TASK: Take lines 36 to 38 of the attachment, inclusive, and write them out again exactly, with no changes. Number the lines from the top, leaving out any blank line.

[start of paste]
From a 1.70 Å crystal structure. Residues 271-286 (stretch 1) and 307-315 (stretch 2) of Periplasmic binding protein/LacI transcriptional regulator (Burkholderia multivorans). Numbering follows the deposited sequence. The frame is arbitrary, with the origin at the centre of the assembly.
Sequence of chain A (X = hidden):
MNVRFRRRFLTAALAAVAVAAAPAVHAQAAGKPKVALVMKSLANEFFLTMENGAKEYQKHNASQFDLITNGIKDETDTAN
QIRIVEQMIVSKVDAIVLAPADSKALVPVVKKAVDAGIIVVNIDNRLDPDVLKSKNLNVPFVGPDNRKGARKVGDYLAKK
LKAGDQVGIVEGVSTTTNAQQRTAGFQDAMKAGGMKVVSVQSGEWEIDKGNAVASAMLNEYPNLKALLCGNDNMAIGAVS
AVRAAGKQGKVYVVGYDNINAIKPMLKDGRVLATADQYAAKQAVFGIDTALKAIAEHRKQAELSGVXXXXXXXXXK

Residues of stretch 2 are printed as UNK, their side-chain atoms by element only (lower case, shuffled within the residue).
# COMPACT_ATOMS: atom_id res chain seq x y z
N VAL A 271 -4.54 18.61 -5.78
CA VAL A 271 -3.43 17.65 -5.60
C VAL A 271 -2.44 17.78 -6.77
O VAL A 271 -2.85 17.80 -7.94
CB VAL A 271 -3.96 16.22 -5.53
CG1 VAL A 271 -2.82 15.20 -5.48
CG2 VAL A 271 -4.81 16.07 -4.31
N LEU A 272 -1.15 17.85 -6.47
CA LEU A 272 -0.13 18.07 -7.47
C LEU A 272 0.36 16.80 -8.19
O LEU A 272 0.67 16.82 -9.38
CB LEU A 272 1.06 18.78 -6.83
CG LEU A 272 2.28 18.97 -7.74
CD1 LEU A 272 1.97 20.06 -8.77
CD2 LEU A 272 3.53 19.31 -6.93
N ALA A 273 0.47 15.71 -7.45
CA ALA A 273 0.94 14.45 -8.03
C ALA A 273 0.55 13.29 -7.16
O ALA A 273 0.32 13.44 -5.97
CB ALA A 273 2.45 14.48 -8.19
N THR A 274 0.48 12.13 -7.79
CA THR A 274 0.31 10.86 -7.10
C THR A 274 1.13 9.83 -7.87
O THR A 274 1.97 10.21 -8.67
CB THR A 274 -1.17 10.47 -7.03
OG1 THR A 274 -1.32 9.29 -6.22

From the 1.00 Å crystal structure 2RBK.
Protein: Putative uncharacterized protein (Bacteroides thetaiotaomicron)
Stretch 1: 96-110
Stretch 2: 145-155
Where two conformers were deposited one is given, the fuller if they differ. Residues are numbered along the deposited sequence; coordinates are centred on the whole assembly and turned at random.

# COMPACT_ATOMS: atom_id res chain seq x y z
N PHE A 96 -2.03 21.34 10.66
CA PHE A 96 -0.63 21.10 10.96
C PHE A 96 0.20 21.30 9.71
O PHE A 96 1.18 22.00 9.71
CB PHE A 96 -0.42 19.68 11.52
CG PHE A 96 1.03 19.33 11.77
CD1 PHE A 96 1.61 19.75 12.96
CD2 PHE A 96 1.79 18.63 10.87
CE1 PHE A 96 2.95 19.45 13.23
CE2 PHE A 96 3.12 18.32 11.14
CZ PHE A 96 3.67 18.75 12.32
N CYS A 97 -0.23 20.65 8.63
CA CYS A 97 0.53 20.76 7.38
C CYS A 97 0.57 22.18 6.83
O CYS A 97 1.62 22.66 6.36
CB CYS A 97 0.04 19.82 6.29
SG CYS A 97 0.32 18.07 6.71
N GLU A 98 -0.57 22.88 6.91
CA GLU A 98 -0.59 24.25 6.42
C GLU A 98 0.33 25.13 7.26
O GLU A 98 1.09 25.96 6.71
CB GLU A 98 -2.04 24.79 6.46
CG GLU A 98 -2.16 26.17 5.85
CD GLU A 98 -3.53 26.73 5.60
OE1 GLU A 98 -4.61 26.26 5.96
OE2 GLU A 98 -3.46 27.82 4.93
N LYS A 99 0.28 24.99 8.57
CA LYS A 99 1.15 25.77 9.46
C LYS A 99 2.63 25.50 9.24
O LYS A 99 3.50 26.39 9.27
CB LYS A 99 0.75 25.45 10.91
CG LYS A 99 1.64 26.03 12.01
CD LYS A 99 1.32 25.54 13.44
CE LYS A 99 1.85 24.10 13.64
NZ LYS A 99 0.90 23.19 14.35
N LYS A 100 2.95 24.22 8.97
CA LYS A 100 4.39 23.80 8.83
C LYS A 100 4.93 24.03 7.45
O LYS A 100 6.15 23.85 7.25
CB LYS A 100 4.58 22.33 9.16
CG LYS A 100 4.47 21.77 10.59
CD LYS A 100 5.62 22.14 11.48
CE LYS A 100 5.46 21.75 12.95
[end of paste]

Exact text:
Protein: Putative uncharacterized protein (Bacteroides thetaiotaomicron)
Stretch 1: 96-110
Stretch 2: 145-155